Generally speaking the answer is no. You must read and follow the instructions on the package. You can only place bait where Norway rats or house mice can eat it. If outside the house, this usually means either a tamper-resistant bait box or in a locked, securable area like a crawlspace area of the house. If you have read the bait label instructions and have questions, you need to contact the North Carolina Department of Agriculture at 1-(919)-733-6100.
Other control methods include snap traps and glue boards. Snap traps should only be used inside the home unless it can be secured such that only your target pest is likely to get to the trap.
Q. What do I do when the bait is being eaten off the snap trap but the rodent is not being caught?
Position the snap trap so that the baited end of each trap is placed perpendicular to the wall. Rodents generally travel with their bodies against a wall for protection. The use of 3 or more snap traps is recommended in problem areas. It may be necessary to bait a rat trap without setting the trap and allow the bait to be eaten a couple of times. Then set the trap with more bait. Rats tend to shy away from new objects so this method gets them accustomed to the trap. Mice are more inquisitive than rats, so pre-baiting is less likely to be needed.
Q. How can I keep rodents out of my house?
First, survey our residence to identify any and all openings a ¼" or larger, generally within 2 feet of the foundation, which need to be 'rodent-proofed. This is large enough for a mouse to get in. Although it is difficult to mouse-proof a house, any rodent-proofing measures taken are helpful. If you can find the interior entry point used by mice (i.e. a hole in wall behind the stove, a gap around the kitchen sink drain pipe at its wall junction), then seal the opening as soon as possible. A wood or metal plate can be used to plug the hole(s) temporarily.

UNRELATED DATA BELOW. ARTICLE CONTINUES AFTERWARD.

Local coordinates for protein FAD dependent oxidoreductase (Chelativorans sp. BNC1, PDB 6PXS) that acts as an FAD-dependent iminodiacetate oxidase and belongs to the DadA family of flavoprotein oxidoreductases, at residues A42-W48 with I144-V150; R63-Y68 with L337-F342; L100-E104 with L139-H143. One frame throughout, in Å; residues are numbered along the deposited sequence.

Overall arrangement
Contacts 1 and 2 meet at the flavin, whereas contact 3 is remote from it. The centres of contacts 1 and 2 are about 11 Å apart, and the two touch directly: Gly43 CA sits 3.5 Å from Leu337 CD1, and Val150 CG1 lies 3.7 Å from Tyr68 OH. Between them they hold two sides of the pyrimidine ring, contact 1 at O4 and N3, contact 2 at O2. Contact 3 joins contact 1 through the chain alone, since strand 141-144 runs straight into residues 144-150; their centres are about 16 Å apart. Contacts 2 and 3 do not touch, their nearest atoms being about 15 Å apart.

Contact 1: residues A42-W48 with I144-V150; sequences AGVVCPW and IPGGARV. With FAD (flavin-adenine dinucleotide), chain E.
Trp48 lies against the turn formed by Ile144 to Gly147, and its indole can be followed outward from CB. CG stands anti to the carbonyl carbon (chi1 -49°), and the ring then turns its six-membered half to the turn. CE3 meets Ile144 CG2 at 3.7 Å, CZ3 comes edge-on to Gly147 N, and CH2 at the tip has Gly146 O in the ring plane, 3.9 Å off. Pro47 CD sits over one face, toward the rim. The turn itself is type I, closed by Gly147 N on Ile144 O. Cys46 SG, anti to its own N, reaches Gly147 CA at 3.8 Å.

Secondly, ensure that all garbage, food products (EXTERIOR-gardens, grass or bird seed, dog food; INTERIOR-general drygoods), etc. are properly disposed and or stored and that all areas, inside and out, are kept clean.. As stated above, if there are no food sources, rats and mice will likely seek other areas.
Q. What if my dog eats the poison or a dead rat which was eaten the poison?
The bait is purposely placed in a tamper-proof bait box to prevent this. If a current anti-coagulant poison such as Weatherblok-XT is used, the amount of poison one rat must eat to suffer a lethal dose is very small. Thus, a dog would have to eat numerous dead (poisoned) rats in order to be effected. The bait box should have a label on the top that lists the name of the poison and its poison control number. If the Health Department places any poisons, information concerning the poison/bait is always given to the resident at the time of the initial baiting. In case of an accidental ingestion (i.e. the poison being eaten by the family pet or person), seek medical attention at once. Present the bait label to the veterinarian or physician. Many types of bait actually contain a bittering agent which is meant to prevent this from happening.